Synopsis: A misunderstood boy who can speak with the dead, takes on ghosts, zombies and grown-ups to save his town from a centuries-old curse.
Voice Stars: Casey Affleck, Tempestt Bledsoe, Alex Borstein, Jodelle Ferland, John Goodman, Bernard Hill, Anna Kendrick, Leslie Mann, Christopher Mintz-Plasse, Kodi Smit-McPhee, Elaine Stritch
Director: Chris Butler, Sam Fell
Running Length: 93 minutes
TMMM Score: (7.5/10)
Trailer Review: Here
What is it about dark subject matter that lends itself so well to the art of stop-motion animation? Following in the footsteps of The Nightmare Before Christmas, The Corpse Bride, and Coraline, ParaNorman arrives with another grim tale revolving around things that go bump in the night. Furthermore, it follows a trend of movies with stern anti-bullying messages wrapped around its innocuous plot details – indicating that it’s not just the living that feel put-upon or victimized.
Stop-motion animation is not a revolutionary method of filmmaking but with each film I see I find it harder and harder to spot the mechanics of it. By now the technology has become advanced and the technique well-honed so much so that you may be fooled into thinking you’re watching a hand-drawn or computer animated film. Directors Butler and Fell both have a history in this medium and blend their talents remarkably well to create a world that is both familiar and new to our eyes.
Centering on Blithe Hollow, a town that is best known for its persecution of witches (I loved their town motto “A great place to hang!”), ParaNorman follows our young misunderstood hero as he deals with a family that doesn’t get him, classmates that bully or ignore him, and his uncanny ability to see and talk to dead people. It’s a gift he doesn’t relish but still soldiers forth with – as we watch him walk to school saying good morning to various departed townies certain empathy is created for the boy with no real friends in the living world.
The details of the town and townspeople are pretty remarkable in that they eschew clean lines and pretty faces for large rumps and dirty dwellings. The whole town looks like it is smack dab in the middle of a garbage dump and it’s the clear highlighting of these conditions that make the film unique. Take Norman’s mother, for instance. A friendly presence, she was still created with no chin, googly eyes, and a large pouch of fat above her abdomen. It’s a very middle-America view of the society and I thought it was a brave choice to create such ‘broke the mold’ characters in this type of film.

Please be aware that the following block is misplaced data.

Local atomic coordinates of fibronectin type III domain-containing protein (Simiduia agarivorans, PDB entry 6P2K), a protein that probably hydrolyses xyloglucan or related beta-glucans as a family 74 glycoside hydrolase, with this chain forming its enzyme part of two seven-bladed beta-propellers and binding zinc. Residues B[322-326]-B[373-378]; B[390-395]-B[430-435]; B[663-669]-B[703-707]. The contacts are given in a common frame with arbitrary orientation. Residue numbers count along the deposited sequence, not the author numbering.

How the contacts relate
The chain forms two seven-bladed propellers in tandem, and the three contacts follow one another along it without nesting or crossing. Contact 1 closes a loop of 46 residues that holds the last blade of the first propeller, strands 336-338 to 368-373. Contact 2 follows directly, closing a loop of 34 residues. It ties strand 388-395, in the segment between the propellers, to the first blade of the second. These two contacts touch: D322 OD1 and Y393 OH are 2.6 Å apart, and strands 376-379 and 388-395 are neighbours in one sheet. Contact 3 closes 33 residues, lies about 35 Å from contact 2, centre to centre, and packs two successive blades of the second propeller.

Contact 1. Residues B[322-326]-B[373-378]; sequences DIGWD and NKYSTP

If you’ve seen The Frighteners, think of ParaNorman as that movie skewed for a younger crowd. While its material is appropriately creepy for adult moviegoers, parents should beware its light PG rating as it really is quite scary and some material may be objectionable for children too young to be in on the joke. It’s a fairly bleak film and even getting to the resolution requires going through some tough scenes about loss that could make the car-ride home a bit awkward.
With that said, I still found the film terrifically entertaining. I’m very much a kid that was into horror and scary things when I was young so this would have been a movie right up my alley when I was twelve or thirteen in much the same way The Monster Squad was. The humor hit the right chord, though I do think that some of the jokes may have aimed too high for the target age bracket. Still, if you are a big kid like me or have mature children that don’t run for cover when a scary movie comes on – take them to this and they’ll thank you for it.
The film is being released in 3D and 2D so you have your choice of formats. I saw the 3D version and felt it brought me into the world of Blithe Hollow much more than the 2D could have. It’s worth the uptick in price if you go that route and its evident consideration was given to the 3D when it was being filmed. The opening and closing credits are appropriately schlocky with some clever nods to kitschy zombie films from yesteryear.
The voice talent here is solid and unobtrusive. You’ll be able to pick out voices like Goodman and Stritch but others may require a little listening with your eyes closed. Don’t keep them closed too long, though, because you’ll miss some brilliant animation and a welcome departure to the usual Misunderstood Kid plot.
The film may overreach a tad as it nears it conclusion. A few late in the plot twists seem to be revealed only to say “We did it first” and I think there are maybe 3-4 characters that could have been excised to keep the film with a good pace. Also, why this isn’t being released in late September is a mystery to me. It’s the perfect film to take in on a fall day as the leaves are falling from the tree s and the days of summer are becoming a distant memory.